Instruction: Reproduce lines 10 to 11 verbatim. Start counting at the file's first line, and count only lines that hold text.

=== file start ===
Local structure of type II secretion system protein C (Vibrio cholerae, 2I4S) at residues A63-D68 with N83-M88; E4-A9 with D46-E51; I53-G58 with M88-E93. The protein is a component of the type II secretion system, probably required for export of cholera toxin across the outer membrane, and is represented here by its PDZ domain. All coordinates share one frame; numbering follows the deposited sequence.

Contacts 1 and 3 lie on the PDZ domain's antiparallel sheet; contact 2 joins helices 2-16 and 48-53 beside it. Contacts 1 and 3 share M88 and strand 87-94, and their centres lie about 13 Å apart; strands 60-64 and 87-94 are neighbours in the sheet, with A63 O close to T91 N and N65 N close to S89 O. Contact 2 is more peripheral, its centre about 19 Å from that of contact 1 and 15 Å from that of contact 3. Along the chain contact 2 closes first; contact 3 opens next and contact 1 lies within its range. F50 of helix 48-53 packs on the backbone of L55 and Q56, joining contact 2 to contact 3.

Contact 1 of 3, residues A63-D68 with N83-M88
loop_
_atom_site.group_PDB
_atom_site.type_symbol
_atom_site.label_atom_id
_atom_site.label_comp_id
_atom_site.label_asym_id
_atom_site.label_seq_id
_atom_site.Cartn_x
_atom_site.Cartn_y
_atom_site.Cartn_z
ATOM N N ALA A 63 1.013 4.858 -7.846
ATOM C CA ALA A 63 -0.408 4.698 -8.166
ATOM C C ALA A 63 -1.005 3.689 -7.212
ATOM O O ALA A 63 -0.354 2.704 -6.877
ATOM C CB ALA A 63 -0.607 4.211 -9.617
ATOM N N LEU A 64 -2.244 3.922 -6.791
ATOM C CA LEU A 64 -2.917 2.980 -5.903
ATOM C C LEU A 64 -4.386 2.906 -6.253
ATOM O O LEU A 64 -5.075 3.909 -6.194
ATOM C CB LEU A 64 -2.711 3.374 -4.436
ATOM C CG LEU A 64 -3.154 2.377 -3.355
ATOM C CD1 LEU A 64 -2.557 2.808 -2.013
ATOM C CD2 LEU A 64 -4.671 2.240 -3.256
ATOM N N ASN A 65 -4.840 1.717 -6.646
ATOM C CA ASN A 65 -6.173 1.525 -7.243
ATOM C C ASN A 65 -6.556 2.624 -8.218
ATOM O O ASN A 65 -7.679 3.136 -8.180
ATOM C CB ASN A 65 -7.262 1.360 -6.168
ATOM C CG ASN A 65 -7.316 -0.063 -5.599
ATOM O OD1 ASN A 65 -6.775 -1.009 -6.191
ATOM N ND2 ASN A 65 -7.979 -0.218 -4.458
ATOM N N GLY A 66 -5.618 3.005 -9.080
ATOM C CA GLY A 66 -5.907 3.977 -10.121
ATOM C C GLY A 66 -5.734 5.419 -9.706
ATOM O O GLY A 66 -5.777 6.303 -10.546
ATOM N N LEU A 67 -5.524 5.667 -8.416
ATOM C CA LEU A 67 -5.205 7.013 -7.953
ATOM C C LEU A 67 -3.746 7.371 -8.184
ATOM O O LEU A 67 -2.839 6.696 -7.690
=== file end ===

_atom_site.label_seq_id
_atom_site.Cartn_x